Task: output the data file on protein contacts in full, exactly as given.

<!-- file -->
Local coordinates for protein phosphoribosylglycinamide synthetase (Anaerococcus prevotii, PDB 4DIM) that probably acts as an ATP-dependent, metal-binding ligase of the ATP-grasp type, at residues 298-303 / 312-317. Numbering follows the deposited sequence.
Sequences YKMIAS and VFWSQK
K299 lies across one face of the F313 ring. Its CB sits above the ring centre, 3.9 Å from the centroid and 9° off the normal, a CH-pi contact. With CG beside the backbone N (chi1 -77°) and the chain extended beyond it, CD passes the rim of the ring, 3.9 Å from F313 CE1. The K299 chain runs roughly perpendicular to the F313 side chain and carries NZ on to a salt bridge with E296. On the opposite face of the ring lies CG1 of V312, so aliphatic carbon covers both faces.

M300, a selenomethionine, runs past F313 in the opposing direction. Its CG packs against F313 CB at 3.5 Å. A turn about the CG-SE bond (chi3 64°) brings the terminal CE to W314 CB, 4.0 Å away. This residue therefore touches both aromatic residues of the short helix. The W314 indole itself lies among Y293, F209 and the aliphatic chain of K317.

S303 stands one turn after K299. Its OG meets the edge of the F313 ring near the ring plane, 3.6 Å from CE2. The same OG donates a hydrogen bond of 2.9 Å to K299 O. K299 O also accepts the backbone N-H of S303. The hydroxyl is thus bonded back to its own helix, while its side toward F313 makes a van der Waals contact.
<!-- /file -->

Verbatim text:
Local coordinates for protein phosphoribosylglycinamide synthetase (Anaerococcus prevotii, PDB 4DIM) that probably acts as an ATP-dependent, metal-binding ligase of the ATP-grasp type, at residues 298-303 / 312-317. Numbering follows the deposited sequence.
Sequences YKMIAS and VFWSQK
K299 lies across one face of the F313 ring. Its CB sits above the ring centre, 3.9 Å from the centroid and 9° off the normal, a CH-pi contact. With CG beside the backbone N (chi1 -77°) and the chain extended beyond it, CD passes the rim of the ring, 3.9 Å from F313 CE1. The K299 chain runs roughly perpendicular to the F313 side chain and carries NZ on to a salt bridge with E296. On the opposite face of the ring lies CG1 of V312, so aliphatic carbon covers both faces.

M300, a selenomethionine, runs past F313 in the opposing direction. Its CG packs against F313 CB at 3.5 Å. A turn about the CG-SE bond (chi3 64°) brings the terminal CE to W314 CB, 4.0 Å away. This residue therefore touches both aromatic residues of the short helix. The W314 indole itself lies among Y293, F209 and the aliphatic chain of K317.

S303 stands one turn after K299. Its OG meets the edge of the F313 ring near the ring plane, 3.6 Å from CE2. The same OG donates a hydrogen bond of 2.9 Å to K299 O. K299 O also accepts the backbone N-H of S303. The hydroxyl is thus bonded back to its own helix, while its side toward F313 makes a van der Waals contact.